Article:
January 14, 2009

Passive/Active Index Investing

I just don't understand the attraction to passive or active index investing ever since index investing gets so popular. The idea is simple enough; use only broad-based index funds and always stay invested. The proponents of passive investing believe that active management cannot reliably beat the market and they always have plenty of data to back up the theory.

Stock indexes have always been an indicator of the broad market movements that affects all stocks simultaneously. Mutual fund managers traditionally compare their performance against that of a stock index. Hence the term "beating the market". Around forty years ago, some very intelligent people thought it will be easier to start a fund that mimics the performance of stock indexes instead of trying to beat it.

And this was how index funds came about.

Picture Source: www.dailyreckoning.com

However, the whole deal about "investing in the market" hinges on the crucial assumption that the stock market tend to go up over time. How can we be sure that this remains true in the future?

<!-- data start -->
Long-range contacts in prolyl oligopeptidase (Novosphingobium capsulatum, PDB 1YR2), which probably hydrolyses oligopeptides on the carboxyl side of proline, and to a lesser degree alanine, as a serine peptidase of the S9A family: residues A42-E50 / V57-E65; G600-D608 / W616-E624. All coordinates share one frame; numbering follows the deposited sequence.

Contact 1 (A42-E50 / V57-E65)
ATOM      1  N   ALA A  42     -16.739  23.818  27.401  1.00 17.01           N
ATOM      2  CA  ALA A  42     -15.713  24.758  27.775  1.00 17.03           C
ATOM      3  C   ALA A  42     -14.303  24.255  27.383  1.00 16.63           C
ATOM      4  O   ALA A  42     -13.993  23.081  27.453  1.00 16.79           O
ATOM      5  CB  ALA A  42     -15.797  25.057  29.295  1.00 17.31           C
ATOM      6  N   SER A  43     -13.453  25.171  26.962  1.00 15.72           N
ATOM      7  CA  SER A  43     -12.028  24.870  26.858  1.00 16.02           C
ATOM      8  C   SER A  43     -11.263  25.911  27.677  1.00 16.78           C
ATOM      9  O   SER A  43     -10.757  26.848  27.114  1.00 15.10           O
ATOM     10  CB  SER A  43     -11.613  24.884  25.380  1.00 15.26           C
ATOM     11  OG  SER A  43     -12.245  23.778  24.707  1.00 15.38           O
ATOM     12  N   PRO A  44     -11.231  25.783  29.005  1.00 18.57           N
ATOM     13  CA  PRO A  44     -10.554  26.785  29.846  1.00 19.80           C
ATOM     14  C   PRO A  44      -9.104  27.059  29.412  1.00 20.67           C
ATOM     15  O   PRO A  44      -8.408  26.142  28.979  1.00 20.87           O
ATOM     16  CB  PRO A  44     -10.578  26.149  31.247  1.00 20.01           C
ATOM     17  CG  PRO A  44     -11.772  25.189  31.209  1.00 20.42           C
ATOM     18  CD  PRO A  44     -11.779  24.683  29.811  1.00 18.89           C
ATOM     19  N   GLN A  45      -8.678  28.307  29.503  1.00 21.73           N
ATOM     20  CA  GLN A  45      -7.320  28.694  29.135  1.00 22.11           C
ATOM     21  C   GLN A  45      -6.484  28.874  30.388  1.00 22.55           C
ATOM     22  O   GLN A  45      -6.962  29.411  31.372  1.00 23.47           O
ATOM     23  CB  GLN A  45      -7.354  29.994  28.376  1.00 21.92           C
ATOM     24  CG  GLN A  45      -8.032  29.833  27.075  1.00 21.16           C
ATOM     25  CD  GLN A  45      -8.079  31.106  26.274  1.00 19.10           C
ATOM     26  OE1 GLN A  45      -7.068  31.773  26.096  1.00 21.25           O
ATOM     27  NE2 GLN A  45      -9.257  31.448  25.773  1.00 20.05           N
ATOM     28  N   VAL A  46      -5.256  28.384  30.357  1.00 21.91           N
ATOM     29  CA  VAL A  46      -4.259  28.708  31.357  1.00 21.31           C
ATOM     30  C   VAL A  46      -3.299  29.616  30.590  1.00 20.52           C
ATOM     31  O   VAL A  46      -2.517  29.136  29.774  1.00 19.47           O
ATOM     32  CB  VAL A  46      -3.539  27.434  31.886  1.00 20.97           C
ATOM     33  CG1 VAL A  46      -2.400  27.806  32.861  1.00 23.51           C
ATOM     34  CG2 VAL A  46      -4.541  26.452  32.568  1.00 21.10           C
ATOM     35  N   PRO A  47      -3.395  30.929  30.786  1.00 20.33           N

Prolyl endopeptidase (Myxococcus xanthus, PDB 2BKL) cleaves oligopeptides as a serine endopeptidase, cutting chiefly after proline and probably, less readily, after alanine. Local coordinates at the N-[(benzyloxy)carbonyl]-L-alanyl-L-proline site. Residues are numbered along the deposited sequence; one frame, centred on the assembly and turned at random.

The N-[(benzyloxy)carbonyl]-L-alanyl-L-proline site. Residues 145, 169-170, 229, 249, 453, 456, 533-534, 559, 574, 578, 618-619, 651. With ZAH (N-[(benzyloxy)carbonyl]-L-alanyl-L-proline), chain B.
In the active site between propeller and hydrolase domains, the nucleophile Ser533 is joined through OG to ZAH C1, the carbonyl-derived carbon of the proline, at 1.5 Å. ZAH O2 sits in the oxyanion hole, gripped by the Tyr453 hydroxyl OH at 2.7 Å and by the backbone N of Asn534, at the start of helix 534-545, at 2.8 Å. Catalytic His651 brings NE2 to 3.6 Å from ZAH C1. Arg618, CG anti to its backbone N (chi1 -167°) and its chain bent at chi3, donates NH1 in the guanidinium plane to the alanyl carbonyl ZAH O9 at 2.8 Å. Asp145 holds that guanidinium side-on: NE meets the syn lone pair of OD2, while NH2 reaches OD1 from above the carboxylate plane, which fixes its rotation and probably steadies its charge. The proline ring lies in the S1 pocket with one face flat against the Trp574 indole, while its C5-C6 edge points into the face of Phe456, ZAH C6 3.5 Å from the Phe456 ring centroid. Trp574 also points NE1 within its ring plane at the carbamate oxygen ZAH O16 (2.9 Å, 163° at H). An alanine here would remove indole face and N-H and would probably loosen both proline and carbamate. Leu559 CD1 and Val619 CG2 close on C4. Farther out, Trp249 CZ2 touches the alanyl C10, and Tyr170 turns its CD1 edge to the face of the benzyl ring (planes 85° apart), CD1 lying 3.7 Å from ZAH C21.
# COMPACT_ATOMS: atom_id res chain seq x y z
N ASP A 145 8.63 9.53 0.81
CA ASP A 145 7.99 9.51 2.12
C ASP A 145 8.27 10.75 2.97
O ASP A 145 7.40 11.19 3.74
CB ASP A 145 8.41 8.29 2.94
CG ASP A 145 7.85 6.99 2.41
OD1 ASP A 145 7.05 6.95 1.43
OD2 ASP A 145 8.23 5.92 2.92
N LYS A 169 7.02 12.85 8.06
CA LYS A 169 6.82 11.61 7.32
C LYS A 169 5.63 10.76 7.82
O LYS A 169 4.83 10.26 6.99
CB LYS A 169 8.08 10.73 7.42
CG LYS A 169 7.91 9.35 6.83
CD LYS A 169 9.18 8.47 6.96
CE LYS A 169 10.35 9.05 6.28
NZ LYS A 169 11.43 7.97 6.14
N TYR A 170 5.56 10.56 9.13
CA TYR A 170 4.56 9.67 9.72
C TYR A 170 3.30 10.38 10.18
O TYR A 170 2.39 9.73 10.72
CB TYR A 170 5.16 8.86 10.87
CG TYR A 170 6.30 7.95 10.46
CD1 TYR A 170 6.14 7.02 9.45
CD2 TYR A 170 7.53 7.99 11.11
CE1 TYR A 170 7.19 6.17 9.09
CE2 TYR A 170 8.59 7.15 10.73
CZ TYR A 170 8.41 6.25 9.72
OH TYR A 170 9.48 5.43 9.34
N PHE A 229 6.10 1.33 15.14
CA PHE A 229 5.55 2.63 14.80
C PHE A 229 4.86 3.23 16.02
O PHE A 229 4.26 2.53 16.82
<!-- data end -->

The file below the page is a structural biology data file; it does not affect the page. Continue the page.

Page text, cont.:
For centuries, Europeans believed that all swans were white until black swans were discovered in Australia. Likewise, we have always assumed that stock indexes tend to rise in the long run (and hence are great long term investments) until we saw data on the recent S&P 500 and that of the Nikkei index.

Given that many economists, including Nobel Prize winners, advocate a index fund approach to stock investing, I certainty wouldn't say it's a FALSE theory.